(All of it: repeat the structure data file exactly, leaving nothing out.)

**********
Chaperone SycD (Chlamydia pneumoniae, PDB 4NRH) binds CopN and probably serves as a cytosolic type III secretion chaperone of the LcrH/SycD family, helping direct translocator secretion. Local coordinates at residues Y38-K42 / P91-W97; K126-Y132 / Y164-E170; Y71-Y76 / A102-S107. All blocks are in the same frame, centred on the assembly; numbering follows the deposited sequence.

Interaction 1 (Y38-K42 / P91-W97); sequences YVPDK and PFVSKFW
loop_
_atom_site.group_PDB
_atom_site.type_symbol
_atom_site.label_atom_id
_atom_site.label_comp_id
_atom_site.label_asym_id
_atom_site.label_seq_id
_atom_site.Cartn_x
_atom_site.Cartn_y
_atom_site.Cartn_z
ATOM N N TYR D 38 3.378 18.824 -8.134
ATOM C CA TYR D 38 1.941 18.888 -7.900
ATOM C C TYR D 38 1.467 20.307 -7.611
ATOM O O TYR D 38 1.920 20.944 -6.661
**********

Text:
Chaperone SycD (Chlamydia pneumoniae, PDB 4NRH) binds CopN and probably serves as a cytosolic type III secretion chaperone of the LcrH/SycD family, helping direct translocator secretion. Local coordinates at residues Y38-K42 / P91-W97; K126-Y132 / Y164-E170; Y71-Y76 / A102-S107. All blocks are in the same frame, centred on the assembly; numbering follows the deposited sequence.

Interaction 1 (Y38-K42 / P91-W97); sequences YVPDK and PFVSKFW
loop_
_atom_site.group_PDB
_atom_site.type_symbol
_atom_site.label_atom_id
_atom_site.label_comp_id
_atom_site.label_asym_id
_atom_site.label_seq_id
_atom_site.Cartn_x
_atom_site.Cartn_y
_atom_site.Cartn_z
ATOM N N TYR D 38 3.378 18.824 -8.134
ATOM C CA TYR D 38 1.941 18.888 -7.900
ATOM C C TYR D 38 1.467 20.307 -7.611
ATOM O O TYR D 38 1.920 20.944 -6.661